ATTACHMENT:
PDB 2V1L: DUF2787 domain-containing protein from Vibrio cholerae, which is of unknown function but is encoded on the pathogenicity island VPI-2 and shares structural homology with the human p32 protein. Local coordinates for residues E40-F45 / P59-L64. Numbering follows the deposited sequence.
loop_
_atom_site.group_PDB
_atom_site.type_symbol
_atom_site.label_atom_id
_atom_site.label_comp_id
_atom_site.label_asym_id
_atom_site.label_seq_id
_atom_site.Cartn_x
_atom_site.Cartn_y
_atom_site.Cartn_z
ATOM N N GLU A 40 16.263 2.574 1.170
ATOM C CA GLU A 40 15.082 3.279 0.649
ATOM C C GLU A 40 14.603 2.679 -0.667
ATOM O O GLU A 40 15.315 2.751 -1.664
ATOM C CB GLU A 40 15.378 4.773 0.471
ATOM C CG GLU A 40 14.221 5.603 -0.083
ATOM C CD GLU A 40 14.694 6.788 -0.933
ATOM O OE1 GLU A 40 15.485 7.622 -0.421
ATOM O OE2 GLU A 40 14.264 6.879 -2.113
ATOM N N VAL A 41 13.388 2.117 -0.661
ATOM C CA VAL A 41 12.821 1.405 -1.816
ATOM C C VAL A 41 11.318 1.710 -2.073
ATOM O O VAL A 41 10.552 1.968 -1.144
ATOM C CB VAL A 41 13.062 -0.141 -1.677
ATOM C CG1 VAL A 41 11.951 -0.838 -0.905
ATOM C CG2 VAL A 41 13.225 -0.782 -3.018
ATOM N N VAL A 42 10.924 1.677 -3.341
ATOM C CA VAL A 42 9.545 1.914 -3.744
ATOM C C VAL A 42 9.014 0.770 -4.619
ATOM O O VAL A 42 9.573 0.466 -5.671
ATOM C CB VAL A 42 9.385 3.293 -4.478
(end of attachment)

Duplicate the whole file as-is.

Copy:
PDB 2V1L: DUF2787 domain-containing protein from Vibrio cholerae, which is of unknown function but is encoded on the pathogenicity island VPI-2 and shares structural homology with the human p32 protein. Local coordinates for residues E40-F45 / P59-L64. Numbering follows the deposited sequence.
loop_
_atom_site.group_PDB
_atom_site.type_symbol
_atom_site.label_atom_id
_atom_site.label_comp_id
_atom_site.label_asym_id
_atom_site.label_seq_id
_atom_site.Cartn_x
_atom_site.Cartn_y
_atom_site.Cartn_z
ATOM N N GLU A 40 16.263 2.574 1.170
ATOM C CA GLU A 40 15.082 3.279 0.649
ATOM C C GLU A 40 14.603 2.679 -0.667
ATOM O O GLU A 40 15.315 2.751 -1.664
ATOM C CB GLU A 40 15.378 4.773 0.471
ATOM C CG GLU A 40 14.221 5.603 -0.083
ATOM C CD GLU A 40 14.694 6.788 -0.933
ATOM O OE1 GLU A 40 15.485 7.622 -0.421
ATOM O OE2 GLU A 40 14.264 6.879 -2.113
ATOM N N VAL A 41 13.388 2.117 -0.661
ATOM C CA VAL A 41 12.821 1.405 -1.816
ATOM C C VAL A 41 11.318 1.710 -2.073
ATOM O O VAL A 41 10.552 1.968 -1.144
ATOM C CB VAL A 41 13.062 -0.141 -1.677
ATOM C CG1 VAL A 41 11.951 -0.838 -0.905
ATOM C CG2 VAL A 41 13.225 -0.782 -3.018
ATOM N N VAL A 42 10.924 1.677 -3.341
ATOM C CA VAL A 42 9.545 1.914 -3.744
ATOM C C VAL A 42 9.014 0.770 -4.619
ATOM O O VAL A 42 9.573 0.466 -5.671
ATOM C CB VAL A 42 9.385 3.293 -4.478